Indian companies are nearly at bottom of the pyramid in the context of their readiness on the issue of reigning in sexual harassment at the workplace. This can primarily be attributed to the late incorporation of the Sexual Harassment of Women at Workplace Act 2013 in the Indian law (this law is one of the most recent ones, even Pakistan promulgated a law in 2010) and inertia in the acceptance of workplace sexual harassment as a real issue which can impact their business and corporate culture. While most companies have formed an Internal Complaints Committee (ICC), as mandated by the law and which carries a penal action in case of failure to do so, they are still far from developing ICC as a robust institutional system. Glaring gaps also exist in domains of employee sensitization and training efforts, issue management, awareness and human resource angles. A survey by the Indian National Bar Association (2017) found that out of 6,047 participants (both male and female), 38% said they had faced harassment at the workplace. Of these, 69% did not complain about it. While companies are legally required to have policies in place against sexual harassment at the workplace, women seldom use them to complain because of a fear of losing their jobs and also due to the lifelong stigma such a move could entail. Those who finally do gather the courage to act often end up entangled in long-winding legal procedures.
According to EY’s Fraud Investigation and Dispute Services survey report (2016), there are several other challenges involved in the investigation of sexual harassment cases. The first and foremost challenge is dealing with the human element and sensitivities. Complainants are not in a state of mind to narrate incidents coherently in many cases. This may be due to their feeling of insecurity in general, shock or lack of confidence in an ICC. The real challenge is to earn employees’ trust and handle such situations tactfully. This will help elicit desired information that can facilitate the inquiry and lead to a logical conclusion. This also applies to drawing out relevant information from the respondent. The second challenge comes in terms of maintaining confidentiality. Stakeholders such as the complainant, respondent, witnesses and the management play a critical role during the inquiry process. Any leaks in the chain of confidentiality could tarnish the reputation of individuals as well as the company. This requires intelligent handling, since the provisions in the Act prescribe penalties if the details of a complainant, respondent or witness are disclosed publically. The third challenge is the verification of facts. The challenge encountered here is to authenticate facts if the harassment has occurred in isolated areas or without any witnesses. Another challenge is seen in uncovering tangible evidence. The Act vests the powers of a civil court to an ICC, under which, the latter can summon and enforce the attendance of individuals and examine them under oath. They can also demand discovery and production of documents. However, this may be difficult to execute because ICCs may lack expertise in this area and may not be equipped to conduct a methodological investigation to arrive at a logical conclusion. Presenting unbiased results is also a prominent challenge. A four-member ICC will have three members who are members of the organization. Since they may know the complainant, there could be allegations of bias by either party. Maintaining a chain of custody can also be a challenge. Every piece of evidence discovered or collected in general and forensic evidence found during the investigation need to be kept under the ambit of the proper chain of custody since it needs to be scrutinized by the ICC, a law enforcement agency or the court of law. There is a possibility that an aggrieved party may challenge an inappropriate chain of custody.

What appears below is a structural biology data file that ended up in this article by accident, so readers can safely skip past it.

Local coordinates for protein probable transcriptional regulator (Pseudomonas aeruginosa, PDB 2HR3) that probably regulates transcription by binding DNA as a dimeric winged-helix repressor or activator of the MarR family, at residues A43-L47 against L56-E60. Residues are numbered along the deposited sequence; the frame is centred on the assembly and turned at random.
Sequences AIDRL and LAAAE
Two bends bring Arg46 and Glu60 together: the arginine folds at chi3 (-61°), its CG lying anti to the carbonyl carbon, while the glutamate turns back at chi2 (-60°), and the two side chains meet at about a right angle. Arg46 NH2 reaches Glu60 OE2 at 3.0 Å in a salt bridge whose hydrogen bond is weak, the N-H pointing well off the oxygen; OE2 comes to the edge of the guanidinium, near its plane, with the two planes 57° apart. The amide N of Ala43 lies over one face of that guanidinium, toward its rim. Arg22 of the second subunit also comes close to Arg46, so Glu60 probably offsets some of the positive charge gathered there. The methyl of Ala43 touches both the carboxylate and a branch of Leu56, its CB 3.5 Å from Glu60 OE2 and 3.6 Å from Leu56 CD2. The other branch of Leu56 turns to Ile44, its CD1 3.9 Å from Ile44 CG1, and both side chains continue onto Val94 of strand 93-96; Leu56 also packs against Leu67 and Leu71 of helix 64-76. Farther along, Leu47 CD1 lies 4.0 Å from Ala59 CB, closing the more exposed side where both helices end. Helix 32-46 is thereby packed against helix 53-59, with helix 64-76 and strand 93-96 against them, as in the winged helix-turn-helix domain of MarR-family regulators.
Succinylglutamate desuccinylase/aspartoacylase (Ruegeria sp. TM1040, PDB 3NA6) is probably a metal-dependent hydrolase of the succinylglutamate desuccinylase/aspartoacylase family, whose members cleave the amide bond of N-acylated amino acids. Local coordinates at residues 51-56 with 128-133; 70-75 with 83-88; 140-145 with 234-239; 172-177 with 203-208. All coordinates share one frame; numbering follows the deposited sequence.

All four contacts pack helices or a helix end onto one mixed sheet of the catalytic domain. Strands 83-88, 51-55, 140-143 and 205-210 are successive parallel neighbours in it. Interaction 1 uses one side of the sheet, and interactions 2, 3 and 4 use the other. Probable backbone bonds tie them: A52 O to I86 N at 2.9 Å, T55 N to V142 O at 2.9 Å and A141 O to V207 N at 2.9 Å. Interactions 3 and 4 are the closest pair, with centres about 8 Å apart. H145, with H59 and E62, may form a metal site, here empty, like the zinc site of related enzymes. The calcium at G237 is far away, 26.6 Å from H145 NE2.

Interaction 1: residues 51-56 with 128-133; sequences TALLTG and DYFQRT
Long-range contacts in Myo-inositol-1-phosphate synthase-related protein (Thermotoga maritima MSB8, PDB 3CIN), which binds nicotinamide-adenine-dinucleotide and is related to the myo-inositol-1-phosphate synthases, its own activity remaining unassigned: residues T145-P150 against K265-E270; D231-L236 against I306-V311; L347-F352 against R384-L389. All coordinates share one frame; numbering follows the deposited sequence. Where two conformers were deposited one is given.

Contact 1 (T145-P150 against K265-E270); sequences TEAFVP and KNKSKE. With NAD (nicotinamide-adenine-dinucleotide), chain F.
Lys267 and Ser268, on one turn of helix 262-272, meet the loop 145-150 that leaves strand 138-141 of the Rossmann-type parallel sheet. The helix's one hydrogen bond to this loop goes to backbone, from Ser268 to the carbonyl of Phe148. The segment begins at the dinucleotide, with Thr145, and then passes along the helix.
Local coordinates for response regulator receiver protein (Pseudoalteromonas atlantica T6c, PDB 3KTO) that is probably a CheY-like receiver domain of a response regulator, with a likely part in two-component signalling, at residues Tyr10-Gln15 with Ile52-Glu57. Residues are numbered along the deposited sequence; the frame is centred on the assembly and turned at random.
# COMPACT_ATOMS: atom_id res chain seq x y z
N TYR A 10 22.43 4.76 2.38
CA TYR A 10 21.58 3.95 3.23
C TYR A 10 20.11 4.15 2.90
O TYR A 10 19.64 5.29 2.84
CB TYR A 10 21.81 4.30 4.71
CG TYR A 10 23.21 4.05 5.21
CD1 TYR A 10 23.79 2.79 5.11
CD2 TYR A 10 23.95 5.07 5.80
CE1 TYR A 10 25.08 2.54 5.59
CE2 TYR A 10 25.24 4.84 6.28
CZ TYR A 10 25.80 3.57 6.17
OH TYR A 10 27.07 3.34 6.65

In order to tackle these issues, all organizations must have a policy handbook which clearly states their sexual harassment policy, general harassment policy, policy about how sexual harassment investigations are conducted in the company. Organizations should be careful to not promote a workplace culture that allows any form of harassment to occur. It is essential for an employer to show that he/she takes appropriate steps following a sexual harassment complaint. In fact, demonstrating immediate action and ensuring that the consequences for the perpetrator are severe is also critical. The front line leader is usually the person initiating and following through on those steps, so they have to feel confident about what they are doing.
Employees, supervisors, and managers must be trained at least once a year, focusing on what sexual harassment is—explain that employees have a right to a workplace free of sexual harassment—review their complaint procedure, and encourage employees to use it. For managers and supervisors, sessions should educate them about sexual harassment and explain how to deal with complaints. Organizations need to ensure they understand the intricacies involved in putting up a company policy together for them to be fully and truly compliant on the Sexual Harassment of Women at Workplace Act 2013. They key is to make organizations and employees understand the functionalities of the Act and make them aware of the procedures involved in becoming so.
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